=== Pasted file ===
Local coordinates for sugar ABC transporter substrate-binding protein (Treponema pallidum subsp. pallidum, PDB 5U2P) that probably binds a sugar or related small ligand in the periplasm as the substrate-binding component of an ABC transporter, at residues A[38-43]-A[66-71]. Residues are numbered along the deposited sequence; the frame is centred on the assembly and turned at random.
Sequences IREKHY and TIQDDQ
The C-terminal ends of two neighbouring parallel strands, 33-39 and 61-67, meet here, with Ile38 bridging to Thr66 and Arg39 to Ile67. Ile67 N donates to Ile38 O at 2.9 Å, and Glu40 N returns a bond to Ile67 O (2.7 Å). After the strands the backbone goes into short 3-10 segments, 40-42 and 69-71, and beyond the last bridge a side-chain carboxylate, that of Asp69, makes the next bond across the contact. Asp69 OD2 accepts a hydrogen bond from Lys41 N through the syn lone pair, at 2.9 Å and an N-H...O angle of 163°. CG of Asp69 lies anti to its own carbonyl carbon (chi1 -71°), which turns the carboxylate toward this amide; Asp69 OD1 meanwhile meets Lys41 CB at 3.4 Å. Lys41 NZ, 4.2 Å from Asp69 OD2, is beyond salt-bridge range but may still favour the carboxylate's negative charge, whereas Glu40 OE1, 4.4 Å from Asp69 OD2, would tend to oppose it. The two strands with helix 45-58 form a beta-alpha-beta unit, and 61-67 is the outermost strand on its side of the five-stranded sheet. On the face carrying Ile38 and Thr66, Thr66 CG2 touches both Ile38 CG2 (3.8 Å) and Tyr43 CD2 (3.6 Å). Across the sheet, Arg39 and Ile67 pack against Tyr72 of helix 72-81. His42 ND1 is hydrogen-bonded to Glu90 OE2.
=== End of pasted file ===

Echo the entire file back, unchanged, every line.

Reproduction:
Local coordinates for sugar ABC transporter substrate-binding protein (Treponema pallidum subsp. pallidum, PDB 5U2P) that probably binds a sugar or related small ligand in the periplasm as the substrate-binding component of an ABC transporter, at residues A[38-43]-A[66-71]. Residues are numbered along the deposited sequence; the frame is centred on the assembly and turned at random.
Sequences IREKHY and TIQDDQ
The C-terminal ends of two neighbouring parallel strands, 33-39 and 61-67, meet here, with Ile38 bridging to Thr66 and Arg39 to Ile67. Ile67 N donates to Ile38 O at 2.9 Å, and Glu40 N returns a bond to Ile67 O (2.7 Å). After the strands the backbone goes into short 3-10 segments, 40-42 and 69-71, and beyond the last bridge a side-chain carboxylate, that of Asp69, makes the next bond across the contact. Asp69 OD2 accepts a hydrogen bond from Lys41 N through the syn lone pair, at 2.9 Å and an N-H...O angle of 163°. CG of Asp69 lies anti to its own carbonyl carbon (chi1 -71°), which turns the carboxylate toward this amide; Asp69 OD1 meanwhile meets Lys41 CB at 3.4 Å. Lys41 NZ, 4.2 Å from Asp69 OD2, is beyond salt-bridge range but may still favour the carboxylate's negative charge, whereas Glu40 OE1, 4.4 Å from Asp69 OD2, would tend to oppose it. The two strands with helix 45-58 form a beta-alpha-beta unit, and 61-67 is the outermost strand on its side of the five-stranded sheet. On the face carrying Ile38 and Thr66, Thr66 CG2 touches both Ile38 CG2 (3.8 Å) and Tyr43 CD2 (3.6 Å). Across the sheet, Arg39 and Ile67 pack against Tyr72 of helix 72-81. His42 ND1 is hydrogen-bonded to Glu90 OE2.